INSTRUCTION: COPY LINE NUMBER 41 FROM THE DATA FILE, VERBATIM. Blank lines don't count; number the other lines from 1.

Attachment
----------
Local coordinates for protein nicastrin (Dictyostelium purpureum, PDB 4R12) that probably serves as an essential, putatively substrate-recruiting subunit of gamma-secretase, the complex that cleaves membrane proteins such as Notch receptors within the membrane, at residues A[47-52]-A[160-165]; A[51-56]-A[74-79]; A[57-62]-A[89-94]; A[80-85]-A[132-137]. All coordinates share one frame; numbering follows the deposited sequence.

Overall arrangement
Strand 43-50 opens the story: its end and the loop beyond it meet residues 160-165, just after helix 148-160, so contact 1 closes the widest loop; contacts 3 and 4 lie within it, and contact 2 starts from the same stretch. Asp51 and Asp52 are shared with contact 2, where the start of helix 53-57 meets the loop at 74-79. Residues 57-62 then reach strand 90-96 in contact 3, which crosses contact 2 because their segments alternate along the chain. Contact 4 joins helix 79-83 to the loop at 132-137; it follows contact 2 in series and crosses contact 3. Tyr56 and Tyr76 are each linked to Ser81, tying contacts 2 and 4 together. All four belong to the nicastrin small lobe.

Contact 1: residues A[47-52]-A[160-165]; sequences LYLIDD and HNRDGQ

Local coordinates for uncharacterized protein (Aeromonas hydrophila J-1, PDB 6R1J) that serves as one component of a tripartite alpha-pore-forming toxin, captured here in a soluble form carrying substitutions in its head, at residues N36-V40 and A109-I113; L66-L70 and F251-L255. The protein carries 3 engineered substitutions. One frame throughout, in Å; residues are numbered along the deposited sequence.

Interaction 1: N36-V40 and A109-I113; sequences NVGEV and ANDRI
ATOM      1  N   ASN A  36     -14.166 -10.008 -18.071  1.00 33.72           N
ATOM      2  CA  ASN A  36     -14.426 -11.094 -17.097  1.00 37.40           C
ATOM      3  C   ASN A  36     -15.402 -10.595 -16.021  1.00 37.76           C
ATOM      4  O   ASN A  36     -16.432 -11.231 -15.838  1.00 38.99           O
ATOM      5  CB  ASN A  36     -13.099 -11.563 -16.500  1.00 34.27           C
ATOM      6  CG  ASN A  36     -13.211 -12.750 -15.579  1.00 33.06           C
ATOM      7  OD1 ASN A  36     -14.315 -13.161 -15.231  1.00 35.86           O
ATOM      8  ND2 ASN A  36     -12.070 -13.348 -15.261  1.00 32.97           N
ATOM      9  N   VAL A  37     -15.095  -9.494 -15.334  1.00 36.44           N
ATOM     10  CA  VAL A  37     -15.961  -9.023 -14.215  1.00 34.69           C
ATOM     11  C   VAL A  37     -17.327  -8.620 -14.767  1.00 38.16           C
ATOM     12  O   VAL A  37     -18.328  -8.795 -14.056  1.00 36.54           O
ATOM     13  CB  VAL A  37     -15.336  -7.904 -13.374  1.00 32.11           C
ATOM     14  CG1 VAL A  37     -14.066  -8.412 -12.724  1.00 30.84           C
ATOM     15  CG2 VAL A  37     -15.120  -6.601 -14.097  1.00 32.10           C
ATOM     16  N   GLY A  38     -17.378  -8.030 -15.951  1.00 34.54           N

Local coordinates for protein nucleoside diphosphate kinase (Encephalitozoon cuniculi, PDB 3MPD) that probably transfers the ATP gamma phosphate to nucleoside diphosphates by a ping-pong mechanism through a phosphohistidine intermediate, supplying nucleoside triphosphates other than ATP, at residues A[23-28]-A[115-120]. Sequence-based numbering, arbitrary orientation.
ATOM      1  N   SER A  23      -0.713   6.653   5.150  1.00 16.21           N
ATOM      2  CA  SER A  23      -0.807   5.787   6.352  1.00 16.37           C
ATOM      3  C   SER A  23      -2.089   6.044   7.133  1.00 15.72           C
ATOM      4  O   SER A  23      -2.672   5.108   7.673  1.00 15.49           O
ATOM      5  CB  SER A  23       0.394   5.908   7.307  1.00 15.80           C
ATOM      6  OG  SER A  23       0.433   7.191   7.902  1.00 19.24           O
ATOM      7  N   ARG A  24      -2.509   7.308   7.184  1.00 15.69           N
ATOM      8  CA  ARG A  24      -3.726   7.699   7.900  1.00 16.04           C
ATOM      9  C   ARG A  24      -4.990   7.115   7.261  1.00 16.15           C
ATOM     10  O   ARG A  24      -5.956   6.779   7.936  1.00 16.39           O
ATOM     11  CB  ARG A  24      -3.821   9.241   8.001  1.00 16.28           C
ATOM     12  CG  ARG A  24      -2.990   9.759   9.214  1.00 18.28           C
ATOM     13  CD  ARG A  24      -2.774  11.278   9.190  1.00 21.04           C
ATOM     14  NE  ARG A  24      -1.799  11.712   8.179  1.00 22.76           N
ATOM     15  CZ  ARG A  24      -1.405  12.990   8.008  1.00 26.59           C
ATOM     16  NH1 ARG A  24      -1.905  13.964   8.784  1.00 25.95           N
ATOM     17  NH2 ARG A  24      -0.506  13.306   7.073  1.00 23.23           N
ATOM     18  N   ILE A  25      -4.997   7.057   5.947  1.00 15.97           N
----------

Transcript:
ATOM     18  N   ILE A  25      -4.997   7.057   5.947  1.00 15.97           N